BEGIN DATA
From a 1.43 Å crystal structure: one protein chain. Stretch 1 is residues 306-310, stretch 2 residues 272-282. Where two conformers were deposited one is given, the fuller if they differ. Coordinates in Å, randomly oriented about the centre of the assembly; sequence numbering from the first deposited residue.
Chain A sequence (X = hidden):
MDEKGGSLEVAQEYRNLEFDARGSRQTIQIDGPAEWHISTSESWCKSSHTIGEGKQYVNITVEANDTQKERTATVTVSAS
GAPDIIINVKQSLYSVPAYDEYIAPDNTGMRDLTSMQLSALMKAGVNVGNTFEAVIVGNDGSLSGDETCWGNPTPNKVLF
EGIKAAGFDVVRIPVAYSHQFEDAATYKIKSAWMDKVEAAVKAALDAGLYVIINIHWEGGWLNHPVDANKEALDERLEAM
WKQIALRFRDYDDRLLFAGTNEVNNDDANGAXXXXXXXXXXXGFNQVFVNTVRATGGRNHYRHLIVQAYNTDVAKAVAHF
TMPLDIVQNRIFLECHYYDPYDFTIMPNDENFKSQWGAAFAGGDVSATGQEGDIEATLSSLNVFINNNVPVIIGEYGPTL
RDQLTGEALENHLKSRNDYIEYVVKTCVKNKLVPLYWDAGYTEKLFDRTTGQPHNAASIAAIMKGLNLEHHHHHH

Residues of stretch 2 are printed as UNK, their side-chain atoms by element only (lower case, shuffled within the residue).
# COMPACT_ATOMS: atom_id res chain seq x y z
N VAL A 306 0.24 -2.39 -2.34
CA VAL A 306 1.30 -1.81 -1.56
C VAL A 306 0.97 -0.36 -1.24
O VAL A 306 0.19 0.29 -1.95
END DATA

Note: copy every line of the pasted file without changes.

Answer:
From a 1.43 Å crystal structure: one protein chain. Stretch 1 is residues 306-310, stretch 2 residues 272-282. Where two conformers were deposited one is given, the fuller if they differ. Coordinates in Å, randomly oriented about the centre of the assembly; sequence numbering from the first deposited residue.
Chain A sequence (X = hidden):
MDEKGGSLEVAQEYRNLEFDARGSRQTIQIDGPAEWHISTSESWCKSSHTIGEGKQYVNITVEANDTQKERTATVTVSAS
GAPDIIINVKQSLYSVPAYDEYIAPDNTGMRDLTSMQLSALMKAGVNVGNTFEAVIVGNDGSLSGDETCWGNPTPNKVLF
EGIKAAGFDVVRIPVAYSHQFEDAATYKIKSAWMDKVEAAVKAALDAGLYVIINIHWEGGWLNHPVDANKEALDERLEAM
WKQIALRFRDYDDRLLFAGTNEVNNDDANGAXXXXXXXXXXXGFNQVFVNTVRATGGRNHYRHLIVQAYNTDVAKAVAHF
TMPLDIVQNRIFLECHYYDPYDFTIMPNDENFKSQWGAAFAGGDVSATGQEGDIEATLSSLNVFINNNVPVIIGEYGPTL
RDQLTGEALENHLKSRNDYIEYVVKTCVKNKLVPLYWDAGYTEKLFDRTTGQPHNAASIAAIMKGLNLEHHHHHH

Residues of stretch 2 are printed as UNK, their side-chain atoms by element only (lower case, shuffled within the residue).
# COMPACT_ATOMS: atom_id res chain seq x y z
N VAL A 306 0.24 -2.39 -2.34
CA VAL A 306 1.30 -1.81 -1.56
C VAL A 306 0.97 -0.36 -1.24
O VAL A 306 0.19 0.29 -1.95